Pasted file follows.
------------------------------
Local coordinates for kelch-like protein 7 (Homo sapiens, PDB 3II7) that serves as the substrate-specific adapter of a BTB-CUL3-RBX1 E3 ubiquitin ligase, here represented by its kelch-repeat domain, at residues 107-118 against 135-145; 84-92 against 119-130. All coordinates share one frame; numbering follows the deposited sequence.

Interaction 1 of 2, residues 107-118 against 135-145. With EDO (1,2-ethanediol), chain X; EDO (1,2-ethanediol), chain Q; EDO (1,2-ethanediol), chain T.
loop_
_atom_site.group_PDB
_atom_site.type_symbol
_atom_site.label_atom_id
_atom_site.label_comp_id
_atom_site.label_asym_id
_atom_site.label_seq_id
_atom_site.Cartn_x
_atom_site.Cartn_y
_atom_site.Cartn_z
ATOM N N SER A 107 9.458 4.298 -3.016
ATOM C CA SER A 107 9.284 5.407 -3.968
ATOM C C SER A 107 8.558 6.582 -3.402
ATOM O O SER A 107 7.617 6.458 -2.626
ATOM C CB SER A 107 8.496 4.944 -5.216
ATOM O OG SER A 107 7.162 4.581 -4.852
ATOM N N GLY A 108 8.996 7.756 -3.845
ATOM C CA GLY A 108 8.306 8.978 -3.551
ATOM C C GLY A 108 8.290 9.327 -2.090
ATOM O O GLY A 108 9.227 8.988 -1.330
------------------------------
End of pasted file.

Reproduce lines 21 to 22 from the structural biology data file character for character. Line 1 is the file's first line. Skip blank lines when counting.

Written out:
ATOM C C GLY A 108 8.290 9.327 -2.090
ATOM O O GLY A 108 9.227 8.988 -1.330